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mikeyb2
09-19-2017, 09:56 AM
Anyone have opinions on the above (not Richlite which is different), used for fingerboards or bridges?

Booli
09-20-2017, 05:46 AM
Never heard of this before - got a relevant link to share?

Mahalo :)

mikeyb2
09-20-2017, 06:07 AM
Never heard of this before - got a relevant link to share?

Mahalo :)

http://www.rocklite.co.uk/phdi/p1.nsf/supppages/1848?opendocument&part=4

Booli
09-20-2017, 06:16 AM
http://www.rocklite.co.uk/phdi/p1.nsf/supppages/1848?opendocument&part=4

thanks for the link, brother!

To save other folks the click, and answer the obvious first question, I have copied the following info from their web site:

WELCOME TO ROCKLITEŽ

RockliteŽ is a new, revolutionary, and totally environmentally friendly approach to tonewoods for musical instruments.

Other applications for the RockliteŽ products include sawcut veneer for restoration, and cut sizes for cue building, wood turning, and cabinet making.

WHAT IS ROCKLITEŽ?

Rocklite is a man made product, engineered entirely from real, sustainable wood.it is NOT vulcanised paper!

Rocklite is designed to replicate exactly the beautiful exotic hardwoods, whose very existence is now so endangered by excessive and in some cases illegal logging.

Thereby offering a sustainable and Eco friendly alternative to the relentless march of the logging companies, further into the rain forests of the world.

In short,

ECO FRIENDLY TONEWOODS!

ENVIRONMENTALLY FRIENDLY EBONY!

So now, Luthiers, Cue builders, and other master craftsmen can give their clients a far more consistent, sustainable, and stable product than ever before.

AND, DO THE RIGHT THING BY OUR PLANET!

ROCKLITE TONEWOODS

Here is a close up photograph of a typical ROCKLITEŽ Ebano guitar fingerboard.
as you can see the fine grains of this product rival the most perfect ebony ever seen.

ROCKLITEŽ EBANO

RockliteŽ Ebano is an ebony type product that can be used very successfully in lutherie as fingerboards, head veneers, bridges, and guitar backs & sides.

other applications for the RockliteŽ product include cue buts and splices, sawcut veneer for restoration, and many other craft applications.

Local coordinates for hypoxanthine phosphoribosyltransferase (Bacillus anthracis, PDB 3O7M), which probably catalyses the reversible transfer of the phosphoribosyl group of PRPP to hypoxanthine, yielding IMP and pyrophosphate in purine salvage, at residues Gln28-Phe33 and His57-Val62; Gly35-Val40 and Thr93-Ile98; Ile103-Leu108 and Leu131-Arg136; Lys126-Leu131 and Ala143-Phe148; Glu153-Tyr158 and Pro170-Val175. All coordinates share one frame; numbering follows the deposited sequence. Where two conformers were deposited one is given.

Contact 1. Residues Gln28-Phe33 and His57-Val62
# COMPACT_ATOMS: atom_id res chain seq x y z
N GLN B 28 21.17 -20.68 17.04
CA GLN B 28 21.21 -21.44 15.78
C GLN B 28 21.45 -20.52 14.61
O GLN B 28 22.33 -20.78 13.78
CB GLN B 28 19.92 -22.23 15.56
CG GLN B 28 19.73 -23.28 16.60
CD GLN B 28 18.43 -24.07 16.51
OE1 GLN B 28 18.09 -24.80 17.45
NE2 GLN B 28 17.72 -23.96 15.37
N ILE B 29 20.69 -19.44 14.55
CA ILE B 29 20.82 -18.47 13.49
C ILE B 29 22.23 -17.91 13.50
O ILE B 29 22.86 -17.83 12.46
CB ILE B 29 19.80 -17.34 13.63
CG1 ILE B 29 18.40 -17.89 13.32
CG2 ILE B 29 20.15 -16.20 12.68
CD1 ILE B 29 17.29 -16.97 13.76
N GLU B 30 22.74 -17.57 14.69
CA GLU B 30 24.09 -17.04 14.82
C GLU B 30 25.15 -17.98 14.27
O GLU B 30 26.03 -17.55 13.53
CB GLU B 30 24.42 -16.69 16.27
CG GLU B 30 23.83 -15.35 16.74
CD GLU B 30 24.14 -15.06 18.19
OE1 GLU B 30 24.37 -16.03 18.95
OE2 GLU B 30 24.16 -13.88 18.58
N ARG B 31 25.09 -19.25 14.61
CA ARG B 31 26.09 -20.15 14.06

All of this without the headache of all the usual grading problems!

On average, less than 10% of the ebony logging yield would be considered good enough for high class Lutherie, cue building and cabinet making.

This is mostly due to colour defect, splits shakes and pin worm etc.

now,with ROCKLITEŽ EBANO we are able to ensure that every piece is, jet black,arrow straight grained,and sawn dead on quarter!

In short, as good as the most perfect ebony you have ever seen! Every time!

ROCKLITEŽ Ebano colour stability.

ROCKLITEŽ Ebano is more colour fast and stable than most exotic woods.

The latest technology in Phenolic Ultra Violet light absorbers are used in its production.

During pre production testing we subjected Rocklite Ebano many times to extreme long-term UV exposure, and in each case it held its colour far better than the natural hardwood or other faux ebony we were using as a comparison.

We would however always recommend that when finishing, with lemon oil, coconut oil, or any other finishing product that you use a finish containing a UV inhibitor.

mikeyb2
09-21-2017, 12:52 PM
Well, no recommendations. Looks like we'll have to chop down a few more ebony trees!

Booli
09-21-2017, 01:00 PM
Well, no recommendations. Looks like we'll have to chop down a few more ebony trees!

Maybe it's just too new, and has not caught on yet?

Sorry to say that if nobody has used it, you will likely not get any meaningful replies.

sequoia
09-21-2017, 07:52 PM
I'm familiar with the stuff and think it might make a good material. I just have no experience with it so can't comment one way or the other. Seems to have potential. I was hoping somebody would chime in with comments and pictures maybe. This is probably the wave of the future.

DownUpDave
09-21-2017, 11:05 PM